Publishing data about GP practices is almost an obsession in the NHS and the amount of information in the public domain is growing all the time.
With just a few mouse clicks anyone can see such diverse information as how a practice’s care of its patients with asthma compares with others, how many of the surgeries’ patients attended A&E for psychiatric conditions last year and what patients think of the practice telephone system.
In England, these statistics are among 280 indicators on every GP practice that have been published by the NHS Information Centre in the six months from January to June 2012.
But do GPs need to worry about this plethora of information and can any of it be used to improve efficiency and performance? One strategy is to use the data to look at how the practice is performing in relation to others.
Comparing your performance
Dr Gavin Jamie, a GP in Swindon who also runs the QOF database website, says: ‘It is always useful to compare and to drill down into the data, for example on diabetes, and look at if there are any little changes that can be made.’
Luke Bennett, an Association of Independent Medical Specialist Accountants executive committee member and a partner at accountants Francis Clark, recommends such an approach on QOF.
‘If you dig a bit deeper and look at the prevalence for each disease you can consider, for example, whether your practice has a much lower number of patients with asthma than a neighbouring practice and what might be the reasons for that,’ he says.
Patients' views on practices
Practices are also being rated on patient perception, and this year the DH has added new statistics from the GP Patient Survey to every practice on the NHS Choices website.
Essex GP and NHS London Programme for IT's clinical lead for GPs Dr Phil Koczan believes practices can use this sort of data to improve service delivery. ‘It’s often quite tempting to ignore it as being irrelevant but it can be useful,’ he says.
‘For example we had patients complaining that they were spending a long time waiting on the phone not able to get through and so we have now installed a system which tells patients where they are in the queue and gives them an indication of how long they have to wait.’
NHS Alliance chairman and Devon GP Dr Michael Dixon argues that GPs need to gather their own data to improve performance as well as relying on national initiatives.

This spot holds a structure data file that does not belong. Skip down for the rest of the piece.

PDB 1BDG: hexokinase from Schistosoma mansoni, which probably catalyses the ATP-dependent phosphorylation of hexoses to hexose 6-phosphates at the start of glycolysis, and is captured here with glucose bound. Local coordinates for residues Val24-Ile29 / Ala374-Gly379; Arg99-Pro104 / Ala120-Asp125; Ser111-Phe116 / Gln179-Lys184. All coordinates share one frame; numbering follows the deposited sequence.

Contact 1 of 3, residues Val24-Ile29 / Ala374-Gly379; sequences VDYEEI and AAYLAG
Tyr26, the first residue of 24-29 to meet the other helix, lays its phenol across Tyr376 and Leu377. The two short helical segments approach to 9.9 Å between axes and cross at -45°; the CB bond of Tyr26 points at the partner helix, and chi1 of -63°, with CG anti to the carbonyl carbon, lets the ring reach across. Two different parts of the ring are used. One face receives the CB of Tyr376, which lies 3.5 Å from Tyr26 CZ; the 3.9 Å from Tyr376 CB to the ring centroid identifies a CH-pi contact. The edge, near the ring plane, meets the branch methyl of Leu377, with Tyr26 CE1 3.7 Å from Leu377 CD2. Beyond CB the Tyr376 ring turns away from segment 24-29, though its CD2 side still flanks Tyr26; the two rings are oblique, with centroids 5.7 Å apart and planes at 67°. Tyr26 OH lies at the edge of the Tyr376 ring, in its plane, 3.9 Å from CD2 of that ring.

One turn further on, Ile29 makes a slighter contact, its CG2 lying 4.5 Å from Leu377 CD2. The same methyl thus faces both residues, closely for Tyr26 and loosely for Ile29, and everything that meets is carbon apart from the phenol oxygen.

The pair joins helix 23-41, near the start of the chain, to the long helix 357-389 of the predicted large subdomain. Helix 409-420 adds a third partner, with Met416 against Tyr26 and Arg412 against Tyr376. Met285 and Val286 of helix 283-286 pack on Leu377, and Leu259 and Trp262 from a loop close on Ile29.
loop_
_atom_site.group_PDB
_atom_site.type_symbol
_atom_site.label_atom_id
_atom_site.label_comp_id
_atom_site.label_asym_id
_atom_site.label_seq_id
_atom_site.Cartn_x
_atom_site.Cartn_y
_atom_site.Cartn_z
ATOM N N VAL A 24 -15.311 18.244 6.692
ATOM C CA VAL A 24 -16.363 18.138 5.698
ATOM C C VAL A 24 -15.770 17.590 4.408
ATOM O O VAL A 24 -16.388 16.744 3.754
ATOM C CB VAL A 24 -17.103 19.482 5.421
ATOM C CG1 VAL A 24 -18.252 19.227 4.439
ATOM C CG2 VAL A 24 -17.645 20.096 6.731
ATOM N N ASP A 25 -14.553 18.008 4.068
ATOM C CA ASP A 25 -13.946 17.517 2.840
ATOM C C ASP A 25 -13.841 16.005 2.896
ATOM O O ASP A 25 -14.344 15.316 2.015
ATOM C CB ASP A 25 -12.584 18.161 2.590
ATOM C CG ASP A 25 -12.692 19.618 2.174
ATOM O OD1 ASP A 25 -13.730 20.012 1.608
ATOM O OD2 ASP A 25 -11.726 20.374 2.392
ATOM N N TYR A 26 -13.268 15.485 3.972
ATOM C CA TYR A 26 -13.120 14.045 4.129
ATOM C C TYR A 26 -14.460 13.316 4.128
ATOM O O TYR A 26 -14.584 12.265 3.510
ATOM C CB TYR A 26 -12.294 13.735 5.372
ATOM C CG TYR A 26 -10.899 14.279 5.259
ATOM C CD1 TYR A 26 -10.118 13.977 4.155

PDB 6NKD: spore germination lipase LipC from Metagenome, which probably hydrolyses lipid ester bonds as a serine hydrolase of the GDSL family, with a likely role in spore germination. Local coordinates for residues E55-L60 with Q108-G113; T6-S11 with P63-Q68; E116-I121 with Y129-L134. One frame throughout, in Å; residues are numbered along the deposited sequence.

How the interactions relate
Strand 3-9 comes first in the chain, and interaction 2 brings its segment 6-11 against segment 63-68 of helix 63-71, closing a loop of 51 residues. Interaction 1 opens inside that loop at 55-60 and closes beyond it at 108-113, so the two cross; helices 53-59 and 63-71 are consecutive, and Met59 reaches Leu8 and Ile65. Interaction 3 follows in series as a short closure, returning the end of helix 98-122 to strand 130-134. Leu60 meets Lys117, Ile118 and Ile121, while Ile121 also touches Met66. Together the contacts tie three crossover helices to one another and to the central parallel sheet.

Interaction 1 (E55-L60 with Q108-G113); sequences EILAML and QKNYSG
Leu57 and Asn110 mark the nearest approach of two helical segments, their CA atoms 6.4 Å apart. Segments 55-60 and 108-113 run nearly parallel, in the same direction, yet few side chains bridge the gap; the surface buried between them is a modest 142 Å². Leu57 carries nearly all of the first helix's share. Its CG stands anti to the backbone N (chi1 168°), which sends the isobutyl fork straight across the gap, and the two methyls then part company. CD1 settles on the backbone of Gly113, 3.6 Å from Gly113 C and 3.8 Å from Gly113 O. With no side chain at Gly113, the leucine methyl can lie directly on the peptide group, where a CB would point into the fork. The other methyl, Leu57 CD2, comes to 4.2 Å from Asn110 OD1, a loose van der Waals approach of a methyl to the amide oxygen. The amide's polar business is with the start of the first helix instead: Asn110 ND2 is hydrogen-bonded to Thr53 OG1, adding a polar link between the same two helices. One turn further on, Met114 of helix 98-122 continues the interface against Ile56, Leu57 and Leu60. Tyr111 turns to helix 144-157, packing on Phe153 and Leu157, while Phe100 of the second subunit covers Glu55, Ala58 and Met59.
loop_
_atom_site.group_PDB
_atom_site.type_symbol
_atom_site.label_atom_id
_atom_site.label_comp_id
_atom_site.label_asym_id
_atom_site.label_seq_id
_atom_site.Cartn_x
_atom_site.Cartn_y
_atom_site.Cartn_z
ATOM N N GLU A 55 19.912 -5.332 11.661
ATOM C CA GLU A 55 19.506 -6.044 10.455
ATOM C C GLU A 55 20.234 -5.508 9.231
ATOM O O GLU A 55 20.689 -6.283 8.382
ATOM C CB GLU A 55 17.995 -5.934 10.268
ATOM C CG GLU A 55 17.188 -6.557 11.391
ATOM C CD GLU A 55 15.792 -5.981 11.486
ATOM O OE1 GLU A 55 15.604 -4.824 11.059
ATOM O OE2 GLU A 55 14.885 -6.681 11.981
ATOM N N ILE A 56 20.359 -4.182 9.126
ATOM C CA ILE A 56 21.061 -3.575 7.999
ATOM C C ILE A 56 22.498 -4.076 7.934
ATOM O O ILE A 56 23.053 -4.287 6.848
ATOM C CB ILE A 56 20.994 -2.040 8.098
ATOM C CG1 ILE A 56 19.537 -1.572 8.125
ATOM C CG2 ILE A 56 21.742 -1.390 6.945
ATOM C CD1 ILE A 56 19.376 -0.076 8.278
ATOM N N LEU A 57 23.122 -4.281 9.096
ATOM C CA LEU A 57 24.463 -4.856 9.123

‘We have had just one comment on NHS Choices. I think it’s more useful to get properly articulated information from the local community.’
Understanding the context
Dr Richard Vautrey, deputy chairman of the GPC and a GP in Leeds, believes GPs are also right to be concerned that some of the data may mislead patients.
‘GPs can use information within their practices to compare with other practices because they understand the context with which the data needs to be qualified but I think it’s less helpful for many lay people,’ he says.
One way to tackle this is to ensure data is presented appropriately. Dr Koczan is involved in the myheathlondon project that provides patients in the capital with ratings on the city’s practices against a set of standards developed by NHS London with Londonwide LMCs.
Dr Koczan argues that strength of this site is information in context. So far 50% of practices have registered to add additional information - more practices than initially expected - and he suggests GPs do see the value of such sites.
Enhancing your profile
Mr Bennett says maintaining and enhancing the practice’s profile can be particularly important for GPs in areas where patients have plenty of choice of practices to register with. He advises practices to ensure all comments placed on sites such as NHS Choices are answered promptly, and that patients who have positive experiences of the surgery are encouraged to leave comments on the website as well.
He adds: ‘You can be judged on something as simplistic as opening hours. If there are three practices and one doesn’t open at lunchtime that might be a reason to choose one of the others.’
Too much information
However, Mr Bennett warns that one problem with some publicly available financial information – for example, on the NHS Information Centre site – is that it may be several months or more out-of-date. ‘A GP accountant should be able to provide you with more accurate and up-to-date figures that would be better to use for income comparisons.’
He says that information overload may be a further difficulty for practices considering how best to handle the data explosion. Dr Jamie points out that ‘an awful lot of angles’ are covered by current datasets including clinical quality, use of NHS resources and patient experience.
‘I think there is not a terribly clear idea of what we are actually after from all of this and I don’t think we have got clarity on what makes a good practice. For example, the NHS wants low referring practices but patients may like practices where they are more likely to get referred.’
While the NHS struggles to define that gold standard, the task for GPs at the moment is to sift out what is useful and await the next information innovation.
‘There are so many people out there that may have ideas but we don’t have the killer app for using that data yet,’ says Dr Jamie.
|Public information that could help your practice|
Practice information in the public domain includes: